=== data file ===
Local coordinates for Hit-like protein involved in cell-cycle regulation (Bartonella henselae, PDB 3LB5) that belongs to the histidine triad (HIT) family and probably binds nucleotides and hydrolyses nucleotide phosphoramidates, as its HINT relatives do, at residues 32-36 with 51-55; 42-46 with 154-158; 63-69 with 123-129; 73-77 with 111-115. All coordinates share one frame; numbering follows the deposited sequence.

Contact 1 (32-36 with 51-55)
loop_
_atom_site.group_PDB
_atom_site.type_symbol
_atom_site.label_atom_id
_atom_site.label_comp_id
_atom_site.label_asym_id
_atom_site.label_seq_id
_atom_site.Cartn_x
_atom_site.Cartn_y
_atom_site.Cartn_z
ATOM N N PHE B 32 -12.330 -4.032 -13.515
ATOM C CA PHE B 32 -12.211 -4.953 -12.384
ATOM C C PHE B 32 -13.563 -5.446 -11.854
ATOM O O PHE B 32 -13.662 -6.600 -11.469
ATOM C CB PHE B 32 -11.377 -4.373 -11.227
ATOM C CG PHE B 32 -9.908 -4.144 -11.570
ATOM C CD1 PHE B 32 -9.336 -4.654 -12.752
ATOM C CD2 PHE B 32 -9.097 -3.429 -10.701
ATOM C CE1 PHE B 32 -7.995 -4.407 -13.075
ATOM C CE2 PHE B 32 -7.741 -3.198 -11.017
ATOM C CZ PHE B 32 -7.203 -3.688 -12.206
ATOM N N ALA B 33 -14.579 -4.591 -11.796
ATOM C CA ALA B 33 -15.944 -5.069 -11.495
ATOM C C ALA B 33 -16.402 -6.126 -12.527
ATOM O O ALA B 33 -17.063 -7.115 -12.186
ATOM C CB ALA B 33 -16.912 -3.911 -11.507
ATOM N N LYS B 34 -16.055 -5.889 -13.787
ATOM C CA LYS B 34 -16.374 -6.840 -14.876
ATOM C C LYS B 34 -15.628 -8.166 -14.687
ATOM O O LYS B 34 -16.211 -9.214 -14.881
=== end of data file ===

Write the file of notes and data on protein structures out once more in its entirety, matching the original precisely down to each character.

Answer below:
Local coordinates for Hit-like protein involved in cell-cycle regulation (Bartonella henselae, PDB 3LB5) that belongs to the histidine triad (HIT) family and probably binds nucleotides and hydrolyses nucleotide phosphoramidates, as its HINT relatives do, at residues 32-36 with 51-55; 42-46 with 154-158; 63-69 with 123-129; 73-77 with 111-115. All coordinates share one frame; numbering follows the deposited sequence.

Contact 1 (32-36 with 51-55)
loop_
_atom_site.group_PDB
_atom_site.type_symbol
_atom_site.label_atom_id
_atom_site.label_comp_id
_atom_site.label_asym_id
_atom_site.label_seq_id
_atom_site.Cartn_x
_atom_site.Cartn_y
_atom_site.Cartn_z
ATOM N N PHE B 32 -12.330 -4.032 -13.515
ATOM C CA PHE B 32 -12.211 -4.953 -12.384
ATOM C C PHE B 32 -13.563 -5.446 -11.854
ATOM O O PHE B 32 -13.662 -6.600 -11.469
ATOM C CB PHE B 32 -11.377 -4.373 -11.227
ATOM C CG PHE B 32 -9.908 -4.144 -11.570
ATOM C CD1 PHE B 32 -9.336 -4.654 -12.752
ATOM C CD2 PHE B 32 -9.097 -3.429 -10.701
ATOM C CE1 PHE B 32 -7.995 -4.407 -13.075
ATOM C CE2 PHE B 32 -7.741 -3.198 -11.017
ATOM C CZ PHE B 32 -7.203 -3.688 -12.206
ATOM N N ALA B 33 -14.579 -4.591 -11.796
ATOM C CA ALA B 33 -15.944 -5.069 -11.495
ATOM C C ALA B 33 -16.402 -6.126 -12.527
ATOM O O ALA B 33 -17.063 -7.115 -12.186
ATOM C CB ALA B 33 -16.912 -3.911 -11.507
ATOM N N LYS B 34 -16.055 -5.889 -13.787
ATOM C CA LYS B 34 -16.374 -6.840 -14.876
ATOM C C LYS B 34 -15.628 -8.166 -14.687
ATOM O O LYS B 34 -16.211 -9.214 -14.881